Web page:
Sacramento-San Joaquin Delta Islands and Levees: Working with Rep. Jerry McNerney (CA-09), Garamendi secured Congressional authorization for the Delta Islands and Levees Ecosystem Restoration Project, at the request of California’s Department of Water Resources. This project will restore the interior Delta’s ecosystem and provide vital flood control.
Sacramento Riverbed Gradient Restoration Facility: Garamendi transferred control of the riverbed gradient restoration facility in the Sacramento River to the Glenn-Colusa Irrigation District. These riverbed gradient restoration structures were constructed along miles 205 and 206 of the Sacramento River Flood Control Project, as part of fish screen improvement projects for the Hamilton City Pumping Plant.
Western Pacific Interceptor Canal: Garamendi transferred control of a portion of the Western Pacific Interceptor Canal to the Three Rivers Levee Improvement Authority, removing this canal section from unnecessary inspection, and operation, maintenance by the Army Corps as it no longer serves a purpose.
San Francisco Bay to Stockton Navigation Improvement: Working with Rep. Jerry McNerney (CA-09), Garamendi expedited completion of the Army Corps feasibility study for the San Francisco Bay to Stockton Navigation Improvement Project. This feasibility study examines deepening the John F. Baldwin and Stockton Deepwater Ship Channels from their existing depths of -35 feet mean lower low water to -40 feet and beneficially reusing dredged sediment for marsh restoration of subsided islands in the Sacramento-San Joaquin Delta.
City of Woodland and Lower Cache Creek Flood Risk Management: Garamendi expedited completion of the feasibility study for the Army Corps’ Lower Cache Creek Flood Risk Management Project with the City of Woodland, Central Valley Flood Protection Board, and California Department of Water Resources to reduce flood risk and lower the cost of flood insurance for property owners.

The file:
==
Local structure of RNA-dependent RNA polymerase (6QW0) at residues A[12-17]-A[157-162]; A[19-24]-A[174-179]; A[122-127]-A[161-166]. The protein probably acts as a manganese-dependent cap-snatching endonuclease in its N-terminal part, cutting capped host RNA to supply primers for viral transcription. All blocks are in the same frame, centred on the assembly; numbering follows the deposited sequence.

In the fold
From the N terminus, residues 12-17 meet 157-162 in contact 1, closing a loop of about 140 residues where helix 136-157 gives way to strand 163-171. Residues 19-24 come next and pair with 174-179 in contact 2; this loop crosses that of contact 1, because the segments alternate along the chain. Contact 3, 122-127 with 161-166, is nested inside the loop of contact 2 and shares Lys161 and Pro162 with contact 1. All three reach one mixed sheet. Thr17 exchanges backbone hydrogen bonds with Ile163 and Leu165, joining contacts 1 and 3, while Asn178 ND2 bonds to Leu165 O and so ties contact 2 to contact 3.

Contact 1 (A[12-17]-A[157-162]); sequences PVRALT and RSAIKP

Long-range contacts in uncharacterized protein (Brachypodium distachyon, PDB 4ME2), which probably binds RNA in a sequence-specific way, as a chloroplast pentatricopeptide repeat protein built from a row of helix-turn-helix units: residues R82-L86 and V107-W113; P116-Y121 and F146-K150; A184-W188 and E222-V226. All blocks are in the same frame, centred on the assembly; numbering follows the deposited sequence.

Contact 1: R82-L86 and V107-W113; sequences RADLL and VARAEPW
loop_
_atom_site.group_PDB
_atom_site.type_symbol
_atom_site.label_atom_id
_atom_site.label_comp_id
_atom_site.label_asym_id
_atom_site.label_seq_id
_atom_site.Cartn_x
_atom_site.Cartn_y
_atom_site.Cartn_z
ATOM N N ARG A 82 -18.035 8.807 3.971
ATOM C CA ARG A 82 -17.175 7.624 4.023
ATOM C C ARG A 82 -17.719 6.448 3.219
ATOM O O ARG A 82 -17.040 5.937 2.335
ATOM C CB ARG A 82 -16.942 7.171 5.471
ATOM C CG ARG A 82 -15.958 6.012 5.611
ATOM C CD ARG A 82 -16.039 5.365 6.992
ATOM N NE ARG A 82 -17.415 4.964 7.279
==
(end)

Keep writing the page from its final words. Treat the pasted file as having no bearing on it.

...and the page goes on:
Sacramento Regional Water Bank: Working with Reps. Doris O. Matsui (CA-06) and Ami Bera (CA-07), Garamendi expanded the Army Corps’ environmental infrastructure assistance to the Sacramento Area to include all of Sacramento County and increase from $35 million to $45 million the authorized federal funding to support the development of the Sacramento Regional Water Authority’s proposed groundwater bank.
Sutter Bypass and Sacramento River Basin Feasibility Study: Garamendi secured Congressional authorization for a new Army Corps study for improved flood risk management in southern Sutter County between the Sacramento River and Sutter Bypass, at the request of Reclamation District 1500 and the Sutter Mutual Water Company.
Federal Support for Earthquake-resistant Projects: Working with Congresswoman Grace F. Napolitano (CA-32), Garamendi ensured that Army Corps flood control projects like dams and levees requiring earthquake-resistance and other seismic safety costs in California remain equally competitive for federal funding compared to projects in states without earthquakes.
This is the fourth biennial Water Resources Development Act passed by Congress since 2014.